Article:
A report from a weekend trip on the Coxs River:http://adventuresandtinkerings.blogspot ... ck-to.html
Text, copied from blog - random little 1 sentence paragraphs are from the photo captions:
The Coxs river offers a great float through some of the most spectacular parts of the Blue Mountains World Heritage Area, and drains it's highest peaks. As such, it has been documented about quite extensively (Noble report 1, Noble report 2 and trip 1 and 2 from me), so this will be a brief one...
Approaching the Little River Bridge
Stepping off the train at Blackheath around 8, I rode off from the station towards the house of an old friend I hadn't seen for years. The plan was to head to the Megalong Graveyard and have a little mosey on the Six Foot Track before I would put in and float down the river and Sam would head back out and on with her day. Plans however are funny things. John, her partner and our mutual friend had just celebrated his birthday and someone in the town of Bourke thought it was such a special occasion that they should steal his car, leaving John with a week off and no way to get back to his family. Being an absolute legend, Sam then drove the 8 hours to Bourke to pick him up and get back to Coffs Harbour.
Now with no travel buddy or transport, I thanked my lucky stars that I had been running late for the train, which now saw me with a bike. I did toss up the idea of bailing on the rafting to stash my floating gear in favour of an easier trip in the Grose Valley, but the warm weather and fire in my belly soon saw me whizzing down the pass on Megalong Rd towards the Six Foot Track.
Junction of Jenolan Ck and Coxs River
The track was in good condition and had me arrive at the river in an hour and a half, where I found the river with reasonably good flow (0.3m at Kelpie Pt). Dreading the idea of walking back via the Wild Dog Mountains only to have to cycle up Megalong Road, I had decided on my amble to end the walk at Breakfast Ck and check out the exit out of Ironpot Mountain. This also left with with some extra time to kill on the river so I decided to leave most of my gear and make the trek up river to Megalong Ck.
This upper section of river is worlds away from the fairly placid lower sections, with a couple of substantial rapids that would look great in an extreme whitewater clip, but also tons of strainers and portages. I ran a couple of the low risk grade II-III but most spent most my time in portages. Unfortunately, I didn't have my phone with me for this part of the trip, but you can get a feel for these rapids (though at higher levels), from this River Canoe Club video.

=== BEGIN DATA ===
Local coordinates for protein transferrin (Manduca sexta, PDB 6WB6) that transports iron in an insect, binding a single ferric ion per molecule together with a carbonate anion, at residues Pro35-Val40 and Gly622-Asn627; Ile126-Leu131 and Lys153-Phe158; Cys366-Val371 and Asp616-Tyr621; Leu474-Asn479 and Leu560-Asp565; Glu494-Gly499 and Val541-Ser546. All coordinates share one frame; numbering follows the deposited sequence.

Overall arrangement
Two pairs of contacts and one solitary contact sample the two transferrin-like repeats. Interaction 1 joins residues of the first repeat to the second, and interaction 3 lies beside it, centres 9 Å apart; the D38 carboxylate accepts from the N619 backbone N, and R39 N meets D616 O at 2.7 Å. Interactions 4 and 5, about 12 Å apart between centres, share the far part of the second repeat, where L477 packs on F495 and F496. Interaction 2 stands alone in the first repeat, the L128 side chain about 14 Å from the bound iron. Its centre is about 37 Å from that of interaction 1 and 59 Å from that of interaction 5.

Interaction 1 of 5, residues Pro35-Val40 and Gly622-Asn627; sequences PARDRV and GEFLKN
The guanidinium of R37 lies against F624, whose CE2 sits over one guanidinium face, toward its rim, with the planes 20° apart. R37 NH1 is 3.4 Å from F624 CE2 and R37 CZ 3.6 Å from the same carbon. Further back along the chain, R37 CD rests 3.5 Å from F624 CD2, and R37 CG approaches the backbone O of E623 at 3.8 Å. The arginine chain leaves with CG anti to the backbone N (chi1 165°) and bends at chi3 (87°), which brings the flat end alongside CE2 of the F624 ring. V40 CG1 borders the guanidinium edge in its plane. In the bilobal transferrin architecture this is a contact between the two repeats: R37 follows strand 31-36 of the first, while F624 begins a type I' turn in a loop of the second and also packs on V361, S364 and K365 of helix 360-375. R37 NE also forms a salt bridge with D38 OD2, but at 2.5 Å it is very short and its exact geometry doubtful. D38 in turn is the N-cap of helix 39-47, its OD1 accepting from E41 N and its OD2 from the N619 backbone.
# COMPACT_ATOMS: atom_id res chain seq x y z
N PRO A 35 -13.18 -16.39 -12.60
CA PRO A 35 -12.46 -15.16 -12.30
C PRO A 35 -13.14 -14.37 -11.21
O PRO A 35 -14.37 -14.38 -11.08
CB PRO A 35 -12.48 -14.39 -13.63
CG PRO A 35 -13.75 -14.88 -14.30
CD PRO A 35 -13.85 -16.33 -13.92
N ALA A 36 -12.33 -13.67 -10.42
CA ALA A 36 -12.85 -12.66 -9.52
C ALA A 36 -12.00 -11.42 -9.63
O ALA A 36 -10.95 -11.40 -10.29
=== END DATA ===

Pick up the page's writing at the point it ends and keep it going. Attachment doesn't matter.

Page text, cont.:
Spot the Goanna
After a chocolate and a faff, I now secured my gear to the front and set off down the river. This was my third time down the river, the first run at 0.2m, the next at 0.1m. Now at 0.3m, I can definitely confirm that higher is certainly better! One thing I did however notice compared to earlier trips, was that there were far more fallen trees across the river. I imagine this could become a real hazard at levels above 0.5m.
The other thing that I noticed, but I had just forgotten from earlier trips... I really don't like cows. They are big, they have horns, they get freaked out easily and they loiter by the river like muggers. On a past trip, I had a run in with one of the male variety which saw me retreat into the river in a burst of adrenaline. Thankfully on this trip they stayed their distance and simply moo'd aggressively.
Camping at the Breakfast Ck/ Coxs River junction
Past the farming land, native animals were out in force. Bunches of Water Dragons would splash into the water around every other bend, a Goanna tried to steal my food, an Echidna crossed a paths in front of me, Kangaroos where everywhere and the river appeared to be full of Bass or Trout. So after this big day of wilderness interactions and pleasant Gr II rapids, it was time to sink some food and get some shut eye before the morning slog out.
The night was fairly mild for this time of year and gave way to a clean crisp day. Trying to beat the heat, I got an early start and found myself confronted very early on with the incredible gradient that is Ironmonger Spur. There was a well established track leading up from the river (unmarked on my map), which helped incredibly and this hot work soon gave way to some wonderful ridge walking with views over the Megalong Valley.
Views from Ironpot Mtn
Back out at Dunphy's campsite I was greeted with the unexpected view of 7 or 8 cyclists with numbered placards pushing their way up the hill. When combined with the colourful looking event tents at the camp ground it quickly became apparent that there was an organised event in this part of the world. With a fairly brutal cycle up Megalong Ck ahead of me this made me hopeful that I might have some company in my suffering.
Alas, they were early birds and as I passed the community hall hundreds of eager people in colourful bibs were getting into buses and cars and trucking off to no doubt be productive somewhere else for the rest of the weekend. For me there was still a couple of hours pushing my laden bike up a hill that literally took me 15 minutes to descend. Thankfully this hill passes some delightful coachwood forest and offers great access to a mountain stream I used for regular cool off sessions
All things do eventually come to an end and fortunately for me, this includes Megalong Pass, which finally gave way to the flat plateau of Blackheath. From here it was a quick cycle, beer and wait before hoping on the train back to the city after another fun adventure!
Hauling up Megalong Rd